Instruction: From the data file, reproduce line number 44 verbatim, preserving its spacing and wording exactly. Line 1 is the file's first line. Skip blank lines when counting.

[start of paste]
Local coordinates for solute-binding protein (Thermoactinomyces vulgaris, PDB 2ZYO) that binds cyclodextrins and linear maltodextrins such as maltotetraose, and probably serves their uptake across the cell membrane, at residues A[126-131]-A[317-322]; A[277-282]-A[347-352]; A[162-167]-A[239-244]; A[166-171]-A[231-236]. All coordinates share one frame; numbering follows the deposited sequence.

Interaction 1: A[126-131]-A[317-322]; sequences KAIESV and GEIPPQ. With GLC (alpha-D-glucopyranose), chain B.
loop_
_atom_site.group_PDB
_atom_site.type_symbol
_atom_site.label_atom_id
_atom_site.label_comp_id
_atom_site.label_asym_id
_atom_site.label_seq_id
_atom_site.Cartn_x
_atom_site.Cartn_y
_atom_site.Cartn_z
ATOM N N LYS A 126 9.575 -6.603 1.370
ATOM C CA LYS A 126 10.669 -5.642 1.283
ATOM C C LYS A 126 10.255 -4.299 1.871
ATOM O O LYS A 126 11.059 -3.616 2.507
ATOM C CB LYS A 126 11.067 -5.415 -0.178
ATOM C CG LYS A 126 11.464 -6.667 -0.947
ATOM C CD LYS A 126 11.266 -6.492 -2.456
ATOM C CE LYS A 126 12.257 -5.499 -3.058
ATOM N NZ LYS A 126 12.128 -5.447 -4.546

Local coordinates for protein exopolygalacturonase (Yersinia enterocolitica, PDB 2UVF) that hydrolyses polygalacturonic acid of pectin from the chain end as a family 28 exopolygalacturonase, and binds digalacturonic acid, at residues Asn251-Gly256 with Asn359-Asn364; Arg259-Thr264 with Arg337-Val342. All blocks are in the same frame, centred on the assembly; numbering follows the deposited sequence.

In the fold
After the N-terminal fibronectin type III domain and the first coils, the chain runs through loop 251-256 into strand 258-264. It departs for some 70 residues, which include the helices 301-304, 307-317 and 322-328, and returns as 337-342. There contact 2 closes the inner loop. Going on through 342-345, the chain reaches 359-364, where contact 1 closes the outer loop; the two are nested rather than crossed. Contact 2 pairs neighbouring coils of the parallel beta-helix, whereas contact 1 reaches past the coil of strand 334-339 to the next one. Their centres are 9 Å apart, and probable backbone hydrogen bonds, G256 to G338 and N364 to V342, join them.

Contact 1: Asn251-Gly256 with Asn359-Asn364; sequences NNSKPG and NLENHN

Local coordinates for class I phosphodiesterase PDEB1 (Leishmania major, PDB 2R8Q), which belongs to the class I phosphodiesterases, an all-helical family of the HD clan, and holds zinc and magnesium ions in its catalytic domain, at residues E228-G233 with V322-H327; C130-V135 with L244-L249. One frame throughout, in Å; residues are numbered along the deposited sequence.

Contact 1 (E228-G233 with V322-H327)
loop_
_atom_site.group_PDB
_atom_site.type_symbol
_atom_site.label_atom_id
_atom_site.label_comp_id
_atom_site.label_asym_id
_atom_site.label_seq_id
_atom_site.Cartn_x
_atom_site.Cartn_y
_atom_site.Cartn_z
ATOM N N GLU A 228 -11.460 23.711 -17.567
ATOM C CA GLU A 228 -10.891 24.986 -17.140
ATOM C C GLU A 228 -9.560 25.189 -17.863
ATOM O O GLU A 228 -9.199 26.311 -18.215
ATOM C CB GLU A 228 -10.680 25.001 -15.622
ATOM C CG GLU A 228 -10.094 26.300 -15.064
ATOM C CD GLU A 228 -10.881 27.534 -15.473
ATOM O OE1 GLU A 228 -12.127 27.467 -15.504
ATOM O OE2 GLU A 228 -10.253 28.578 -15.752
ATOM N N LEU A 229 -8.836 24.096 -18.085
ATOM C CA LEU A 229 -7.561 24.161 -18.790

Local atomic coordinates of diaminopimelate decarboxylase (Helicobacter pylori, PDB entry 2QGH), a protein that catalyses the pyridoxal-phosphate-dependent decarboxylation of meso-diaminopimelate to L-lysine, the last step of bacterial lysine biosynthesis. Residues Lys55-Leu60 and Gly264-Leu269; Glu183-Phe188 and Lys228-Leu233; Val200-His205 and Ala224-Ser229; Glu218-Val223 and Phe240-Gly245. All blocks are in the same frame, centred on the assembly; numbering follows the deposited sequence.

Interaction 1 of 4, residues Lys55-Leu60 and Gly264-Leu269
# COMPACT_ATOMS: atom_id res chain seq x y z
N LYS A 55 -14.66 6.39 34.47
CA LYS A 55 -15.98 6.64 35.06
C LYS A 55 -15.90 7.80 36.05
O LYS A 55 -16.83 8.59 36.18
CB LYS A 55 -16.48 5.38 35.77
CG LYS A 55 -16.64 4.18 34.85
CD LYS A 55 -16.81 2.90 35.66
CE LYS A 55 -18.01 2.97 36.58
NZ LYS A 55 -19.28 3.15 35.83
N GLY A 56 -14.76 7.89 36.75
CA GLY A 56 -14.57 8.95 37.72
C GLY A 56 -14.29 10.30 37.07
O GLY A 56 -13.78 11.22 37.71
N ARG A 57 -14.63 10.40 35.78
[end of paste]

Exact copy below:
ATOM C CD GLU A 228 -10.881 27.534 -15.473